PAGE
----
Shut down or Restart Windows 8 from Remote Desktop

Here is how you can quickly and easily Shut down or Restart a Windows 8 or Windows Server 2012 computer. This works when logged in locally and when logged in via Remote Desktop.

  1. Navigate to the desktop.  Note: When logged in locally, pressing the Windows key will quickly toggle between the desktop and the start screen. When logged in via Remote Desktop, you will need to press Alt + Home to toggle.
  2. Press Alt + F4. This will present the Shut Down Windows dialog allowing you to Switch user, Sign out, Sleep, Shut down, or Restart the computer.
    Mac users: For those of you remoting in from a Mac, the keys are:  fn + Control + Command + F4

Below are examples of the Shut Down Windows dialog when logged in locally and when logged in via Remote Desktop.

Shut Down Windows dialog when logged in locally

Shut Down Windows dialog when logged in via Remote Desktop

Fix: This connection requires an active Internet connection

Solution to the message:
"This connection requires an active Internet connection"


Since using Vista, I occasionally had a problem when trying to connect to a network using VPN.  Vista simply did not think I had an active Internet connection – when in fact I did.  I resolved this a while back for myself.  I have since noticed a few other posts on the Internet now that suggest opening the Network Connections dialog and connecting from there; or to create a shortcut to that connection.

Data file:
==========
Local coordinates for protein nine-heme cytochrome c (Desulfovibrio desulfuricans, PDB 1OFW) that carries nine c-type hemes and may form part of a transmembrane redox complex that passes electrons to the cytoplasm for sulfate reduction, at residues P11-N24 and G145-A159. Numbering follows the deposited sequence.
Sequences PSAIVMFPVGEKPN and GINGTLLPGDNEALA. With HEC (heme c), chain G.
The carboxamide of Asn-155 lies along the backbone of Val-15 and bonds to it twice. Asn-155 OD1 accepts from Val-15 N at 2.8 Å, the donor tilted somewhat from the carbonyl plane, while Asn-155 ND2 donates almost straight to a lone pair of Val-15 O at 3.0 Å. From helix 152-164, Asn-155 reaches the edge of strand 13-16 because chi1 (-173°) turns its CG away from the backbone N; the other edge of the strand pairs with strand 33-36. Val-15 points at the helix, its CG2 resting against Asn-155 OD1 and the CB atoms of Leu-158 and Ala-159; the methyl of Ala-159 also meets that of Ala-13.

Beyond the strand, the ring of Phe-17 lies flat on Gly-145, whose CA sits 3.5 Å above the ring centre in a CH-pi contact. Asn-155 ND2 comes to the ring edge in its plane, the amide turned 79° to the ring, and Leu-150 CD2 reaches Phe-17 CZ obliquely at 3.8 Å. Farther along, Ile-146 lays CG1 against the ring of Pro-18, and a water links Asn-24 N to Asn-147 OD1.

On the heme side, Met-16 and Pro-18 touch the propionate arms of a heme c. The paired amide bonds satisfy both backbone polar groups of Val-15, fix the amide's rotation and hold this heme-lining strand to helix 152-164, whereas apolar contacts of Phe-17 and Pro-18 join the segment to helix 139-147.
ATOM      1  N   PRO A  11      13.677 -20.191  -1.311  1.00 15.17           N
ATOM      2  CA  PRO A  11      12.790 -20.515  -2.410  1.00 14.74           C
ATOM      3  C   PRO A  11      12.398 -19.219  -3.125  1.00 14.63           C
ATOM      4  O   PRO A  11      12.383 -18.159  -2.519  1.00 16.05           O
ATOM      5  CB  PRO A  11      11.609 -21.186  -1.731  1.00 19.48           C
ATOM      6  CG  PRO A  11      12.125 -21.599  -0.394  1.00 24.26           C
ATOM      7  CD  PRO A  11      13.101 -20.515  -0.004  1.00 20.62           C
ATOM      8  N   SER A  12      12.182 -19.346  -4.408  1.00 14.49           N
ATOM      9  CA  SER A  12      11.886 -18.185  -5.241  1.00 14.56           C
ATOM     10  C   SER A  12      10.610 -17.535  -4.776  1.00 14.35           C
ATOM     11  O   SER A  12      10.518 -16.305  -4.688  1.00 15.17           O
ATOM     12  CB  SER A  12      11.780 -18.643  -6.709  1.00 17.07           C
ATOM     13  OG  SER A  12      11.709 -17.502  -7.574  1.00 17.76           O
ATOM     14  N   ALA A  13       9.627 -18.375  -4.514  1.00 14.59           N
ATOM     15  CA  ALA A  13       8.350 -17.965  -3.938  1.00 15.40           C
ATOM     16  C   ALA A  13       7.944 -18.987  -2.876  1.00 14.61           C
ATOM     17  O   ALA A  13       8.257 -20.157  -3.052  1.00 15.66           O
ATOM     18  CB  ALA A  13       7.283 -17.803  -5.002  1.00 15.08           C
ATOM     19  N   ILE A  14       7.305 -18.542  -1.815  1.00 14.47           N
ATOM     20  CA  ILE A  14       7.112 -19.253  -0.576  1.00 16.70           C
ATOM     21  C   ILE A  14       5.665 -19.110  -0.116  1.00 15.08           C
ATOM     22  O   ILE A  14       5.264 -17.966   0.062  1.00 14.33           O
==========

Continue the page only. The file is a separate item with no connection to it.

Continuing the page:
Another better option (in my opinion) that has resolved this permanently for me is to simply change the order of the network connections and make your physical network connection the first in the list.  To do this:

  1. Open the Control Panel from the Start menu.
  2. Click Network and Internet.
  3. Click on the Network and Sharing Center.
  4. Click Manage network connections.
  5. If the menu bar containing the Advanced menu option is not visible then Click Organize > Layout > Menu Bar to enable the menu bar.
  6. Click Advanced > Advanced Settings.
  7. Select the Adapters and Bindings tab.
  8. In the Connections list, re-sequence the list of connections so that your primary method of connecting is first.
  9. Click OK to save.

I have sequenced my network adapters in the following order starting with my physical network LAN adapter and then my wireless as shown here:


Note: You may need to exit and re-open the Connect to a network dialog before the connection becomes enabled.

Another option is the open your Network Connections and then right-click on the connection you wish to use and select the Connect menu option.  This works, but requires that you work around the problem each time having to navigate through the dialogs, or to create a shortcut link.  I find this less desirable, but it should work if necessary.

How to send SMTP email using Telnet

How to send SMTP email using Telnet

This is an old method of sending email using Telnet.  I’ve posted it here mostly for a remider to me on exactly how to do this, but thought I would share it with others who may not know of this.  This can be useful when testing if a server can successfully send email.  For example, I use this to confirm if a SharePoint server can successfully send emails for alerts and notifications.

Important: If you make any typing errors and use the backspace button to correct them, your command will return as invalid or as an error.  Therefore, you must type each command exactly – without any errors or corrections.

The items in bold are what you should type.

Start a Telnet session from a command line by entering:
Telnet 25

220 Microsoft ESMTP MAIL Service, Version: 6.0.3790.2499 ready at  Thu, 29 Jun 2006 15:59:02 -0600

250 Hello []
mail from:

250 2.1.0…Sender OK
rcpt to:

250 2.1.5

354 Start mail input; end with .
This is a test.
.  (enter a dot/period to end the data)

250 2.6.0 Queued mail for delivery

Connection to host lost.